Fortune first ranked America’s 500 largest corporations in 1955. Of course, many of the companies that comprise the Fortune 500 have far longer and richer histories than the list—some of which date back nearly to the nation’s founding. (The average age of a Fortune 500 company is 80 years, and 54 companies have appeared on all 62 Fortune 500 lists.) That’s a feat in these fast-paced, fast-changing times of disruption. The colorful origin stories of the Fortune 500’s six oldest corporations are below.
1. Bank of New York Mellon
A pedestrian passes in front of a Bank of New York Mellon Corp. branch in New York on Aug. 10, 2011.Guy Calaf — Bloomberg via Getty Images
Another feather in Alexander Hamilton’s tricorn cap: The founding father to whom we owe the Federalist papers, the U.S. Coast Guard and Broadway’s hottest musical also started the oldest company on the Fortune 500—Bank of New York Mellon (No. 179). He founded the bank and wrote its constitution in 1784, a time when New York lay in ruins after the Revolutionary War.
Snow covers the ground around Cigna Corp. signage displayed at the company’s headquarters in this photo taken with a tilt-shift lens in Bloomfield, Connecticut, on Feb. 6, 2015.Ron Antonelli — Bloomberg via Getty Images
The health insurer (No. 79) traces its roots back to Philadelphia 1792, when a group of entrepreneurs—one aptly named Ebenezer Hazard—formed the Insurance Company of North America. Its first policies were nautical: covering ships and cargo, and life insurance for ship captains.
3. JP Morgan Chase
A man carrying a briefcase walks past the JPMorgan Chase & Co. headquarters.Photograph by Ron Antonelli — Bloomberg via Getty Images
Founded as The Manhattan Company in 1799 by Aaron Burr—oddly enough with the help of his later duel-mate Alexander Hamilton—the first iteration of J.P. Morgan Chase (No. 23) was ostensibly a water company, formed to fight yellow fever by piping clean water to the residents of New York City. Burr, who had been locked out of the city’s banking industry by rival Federalists, had other motives as well: he slipped into the bank’s charter a clause that allowed the institution to use excess capital in any Constitutionally-acceptable way. Burr’s company never delivered on its water plans, but it was a thriving bank within a few years.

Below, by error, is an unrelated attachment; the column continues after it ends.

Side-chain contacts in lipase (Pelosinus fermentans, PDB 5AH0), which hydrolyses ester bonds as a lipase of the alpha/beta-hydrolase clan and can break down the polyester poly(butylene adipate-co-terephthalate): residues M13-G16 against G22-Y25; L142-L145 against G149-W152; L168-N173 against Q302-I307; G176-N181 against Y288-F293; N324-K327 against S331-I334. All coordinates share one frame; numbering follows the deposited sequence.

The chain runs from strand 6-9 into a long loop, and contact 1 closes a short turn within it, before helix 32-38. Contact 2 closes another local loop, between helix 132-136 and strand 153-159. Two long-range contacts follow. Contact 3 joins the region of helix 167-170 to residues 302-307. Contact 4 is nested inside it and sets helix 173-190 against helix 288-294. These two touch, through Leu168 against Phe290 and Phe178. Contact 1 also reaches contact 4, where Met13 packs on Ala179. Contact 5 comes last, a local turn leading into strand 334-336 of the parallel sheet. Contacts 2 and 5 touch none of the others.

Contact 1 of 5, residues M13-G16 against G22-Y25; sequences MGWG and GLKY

Aerial photo shows a DuPont plant in Darrow, Louisiana December 12, 2015.Jonathan Bachman — Reuters
Run out of revolutionary France, E.I. DuPont, the son of a Parisian watchmaker and printer, moved to the U.S. and began to make explosives in 1802. He had the help of French investors and deep expertise in chemistry and gun powder manufacturing, on which he wrote his first paper at age 14. The business got a boost during the War of 1812 and by 1820, Delaware-based DuPont (no. 101 in 2016) was the leading gun powder supplier to the U.S. government. Later, of course, the company introduced the world to nylon and a wide range of synthetic chemicals.
Colgate-Palmolive Co. Colgate brand toothpaste is arranged for a photograph in Tiskilwa, Illinois on Jan. 22, 2015.Daniel Acker — Bloomberg via Getty Images
Colgate (No. 174) started as a “soap, starch and candle” company in a Manhattan shop house. It began selling toothpaste—in jars—in 1873. In 1896, the company introduced toothpaste in a tube. Today, the company’s brands include Murphy’s Oil, Ajax, and Lady Speed Stick.
Pedestrians walk on the grounds of the Hartford Financial Services Group Inc. headquarters in Hartford, Connecticut, on March 4, 2009.Steve Miller — Bloomberg via Getty Images
Founded in 1810 as a fire insurance company, the Connecticut-based insurer (No. 152 this year) initially used its own fire department to protect customers. The company insured Yale—the first policy ever written for such an institution—in 1825, and later counted both Abe Lincoln and Robert E. Lee as customers.